In addition to changes in management style, mindsets also need changing in order to completely eliminate silos. The best way to achieve this? Create a culture that puts collaboration at the heart of your company! Here are just a few ideas:

  • create rituals for intra- and inter-team collaboration (like weekly/monthly meetings and knowledge-sharing workshops)
  • set up an information governance system that clarifies how and on which tool(s) to share information
  • clarify which information to share on common channels and which to share privately
  • implement a continuous feedback process
  • create a climate of psychological security where everyone feels free to take the initiative—even if that could mean making mistakes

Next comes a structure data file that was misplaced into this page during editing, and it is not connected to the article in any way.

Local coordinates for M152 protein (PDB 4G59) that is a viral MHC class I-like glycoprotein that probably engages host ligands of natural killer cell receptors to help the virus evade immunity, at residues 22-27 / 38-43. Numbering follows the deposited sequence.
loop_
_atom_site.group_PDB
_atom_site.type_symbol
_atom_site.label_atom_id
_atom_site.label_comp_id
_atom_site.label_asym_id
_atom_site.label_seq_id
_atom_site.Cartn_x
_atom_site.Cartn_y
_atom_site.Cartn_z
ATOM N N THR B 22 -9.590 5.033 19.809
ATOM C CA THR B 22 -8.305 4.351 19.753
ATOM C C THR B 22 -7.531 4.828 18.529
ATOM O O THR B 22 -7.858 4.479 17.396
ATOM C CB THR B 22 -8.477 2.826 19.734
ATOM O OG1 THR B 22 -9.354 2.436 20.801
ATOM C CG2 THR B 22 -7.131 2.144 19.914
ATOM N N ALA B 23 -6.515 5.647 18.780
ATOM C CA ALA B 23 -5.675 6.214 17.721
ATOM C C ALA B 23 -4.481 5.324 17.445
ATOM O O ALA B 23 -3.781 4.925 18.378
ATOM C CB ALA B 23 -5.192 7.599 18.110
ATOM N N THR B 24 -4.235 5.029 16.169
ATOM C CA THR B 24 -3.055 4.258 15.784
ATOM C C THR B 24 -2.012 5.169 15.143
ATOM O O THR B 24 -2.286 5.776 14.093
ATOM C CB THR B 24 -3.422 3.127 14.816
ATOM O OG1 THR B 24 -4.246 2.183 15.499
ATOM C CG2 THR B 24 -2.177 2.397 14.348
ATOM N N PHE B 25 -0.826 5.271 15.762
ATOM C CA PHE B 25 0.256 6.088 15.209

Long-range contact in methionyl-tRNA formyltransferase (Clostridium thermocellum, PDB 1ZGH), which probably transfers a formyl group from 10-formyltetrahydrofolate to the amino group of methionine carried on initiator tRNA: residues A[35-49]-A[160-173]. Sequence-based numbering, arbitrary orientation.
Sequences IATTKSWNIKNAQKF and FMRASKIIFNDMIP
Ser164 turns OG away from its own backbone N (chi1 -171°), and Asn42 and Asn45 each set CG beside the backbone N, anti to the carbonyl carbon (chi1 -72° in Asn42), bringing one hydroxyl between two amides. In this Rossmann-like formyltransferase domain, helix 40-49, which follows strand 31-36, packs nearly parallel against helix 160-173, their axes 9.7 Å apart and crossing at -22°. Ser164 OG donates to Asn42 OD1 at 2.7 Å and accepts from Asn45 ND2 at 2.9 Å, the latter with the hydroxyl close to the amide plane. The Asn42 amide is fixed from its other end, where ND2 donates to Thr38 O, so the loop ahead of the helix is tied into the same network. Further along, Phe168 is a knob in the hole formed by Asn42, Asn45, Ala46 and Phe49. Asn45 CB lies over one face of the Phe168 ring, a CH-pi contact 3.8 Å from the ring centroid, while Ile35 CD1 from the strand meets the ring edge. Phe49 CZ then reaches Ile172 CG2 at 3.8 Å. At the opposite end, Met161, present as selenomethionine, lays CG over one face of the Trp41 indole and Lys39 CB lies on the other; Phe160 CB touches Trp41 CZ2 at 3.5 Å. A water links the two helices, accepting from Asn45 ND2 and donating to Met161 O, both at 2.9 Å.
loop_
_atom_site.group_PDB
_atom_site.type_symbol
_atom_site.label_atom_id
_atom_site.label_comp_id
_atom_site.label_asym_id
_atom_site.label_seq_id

• develop team cohesion through teambuilding activities

All this will help to develop team spirit and cross-functional collaboration—and thus put an end to working in silos.

4. Centralize your data in an all-in-one tool

Making the right choice of tools is essential to breaking down organizational silos. Instead of scattering your information across a multitude of solutions, choose an all-in-one tool that will centralize your data.

If you’re looking for an easy-to-use collaborative tool, Talkspirit‘s got you covered. ISO 27001 certified, our platform keeps your data secure without ever compromising on the user experience. You can use it to: 

Gone are the communication problems associated with hybrid or multi-site organizations. With Talkspirit, everyone can access the same level of information no matter where they’re working.

Sharing information on Talkspirit using publications
Sharing information on Talkspirit

5. Continuously train your teams